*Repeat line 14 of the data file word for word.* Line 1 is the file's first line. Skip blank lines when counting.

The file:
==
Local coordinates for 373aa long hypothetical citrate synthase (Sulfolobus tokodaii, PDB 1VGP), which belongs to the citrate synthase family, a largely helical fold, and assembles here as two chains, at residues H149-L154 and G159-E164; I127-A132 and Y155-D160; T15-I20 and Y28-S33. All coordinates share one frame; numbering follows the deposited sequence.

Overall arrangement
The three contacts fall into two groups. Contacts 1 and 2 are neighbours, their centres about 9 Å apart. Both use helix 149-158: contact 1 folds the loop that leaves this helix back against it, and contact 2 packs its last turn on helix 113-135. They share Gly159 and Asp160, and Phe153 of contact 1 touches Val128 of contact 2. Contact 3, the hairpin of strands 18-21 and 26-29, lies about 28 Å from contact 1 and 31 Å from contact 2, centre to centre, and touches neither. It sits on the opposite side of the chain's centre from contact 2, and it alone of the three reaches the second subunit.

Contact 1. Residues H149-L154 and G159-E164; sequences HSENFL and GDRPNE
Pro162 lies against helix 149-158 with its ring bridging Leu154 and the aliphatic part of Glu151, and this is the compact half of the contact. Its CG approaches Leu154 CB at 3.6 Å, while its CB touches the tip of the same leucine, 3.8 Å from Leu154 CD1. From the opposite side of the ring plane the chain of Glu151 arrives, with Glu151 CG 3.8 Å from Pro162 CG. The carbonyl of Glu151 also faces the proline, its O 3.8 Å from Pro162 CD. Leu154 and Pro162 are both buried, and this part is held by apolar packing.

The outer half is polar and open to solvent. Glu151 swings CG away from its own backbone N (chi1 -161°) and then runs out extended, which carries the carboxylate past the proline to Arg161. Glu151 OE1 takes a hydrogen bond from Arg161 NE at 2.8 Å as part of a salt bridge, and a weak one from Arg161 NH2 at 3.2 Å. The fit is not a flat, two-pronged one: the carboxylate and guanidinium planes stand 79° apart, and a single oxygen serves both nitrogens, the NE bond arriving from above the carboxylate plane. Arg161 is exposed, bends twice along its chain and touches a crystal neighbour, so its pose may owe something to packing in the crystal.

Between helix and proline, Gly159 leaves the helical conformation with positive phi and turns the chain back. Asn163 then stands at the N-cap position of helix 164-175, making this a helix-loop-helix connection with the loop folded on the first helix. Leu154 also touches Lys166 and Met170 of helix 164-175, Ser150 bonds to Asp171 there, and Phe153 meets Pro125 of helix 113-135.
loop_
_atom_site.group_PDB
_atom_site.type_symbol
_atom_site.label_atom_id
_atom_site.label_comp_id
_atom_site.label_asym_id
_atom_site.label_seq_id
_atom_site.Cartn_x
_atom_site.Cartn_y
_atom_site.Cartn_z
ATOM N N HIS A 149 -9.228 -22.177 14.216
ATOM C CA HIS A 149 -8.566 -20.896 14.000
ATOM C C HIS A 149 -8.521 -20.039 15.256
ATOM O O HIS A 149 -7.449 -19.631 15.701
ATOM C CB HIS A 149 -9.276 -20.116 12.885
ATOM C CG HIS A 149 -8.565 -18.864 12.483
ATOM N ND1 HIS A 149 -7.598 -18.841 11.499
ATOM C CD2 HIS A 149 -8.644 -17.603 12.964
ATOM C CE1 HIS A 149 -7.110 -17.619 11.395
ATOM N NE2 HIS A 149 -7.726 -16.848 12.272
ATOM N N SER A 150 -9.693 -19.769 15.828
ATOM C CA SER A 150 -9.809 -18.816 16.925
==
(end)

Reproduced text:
_atom_site.label_seq_id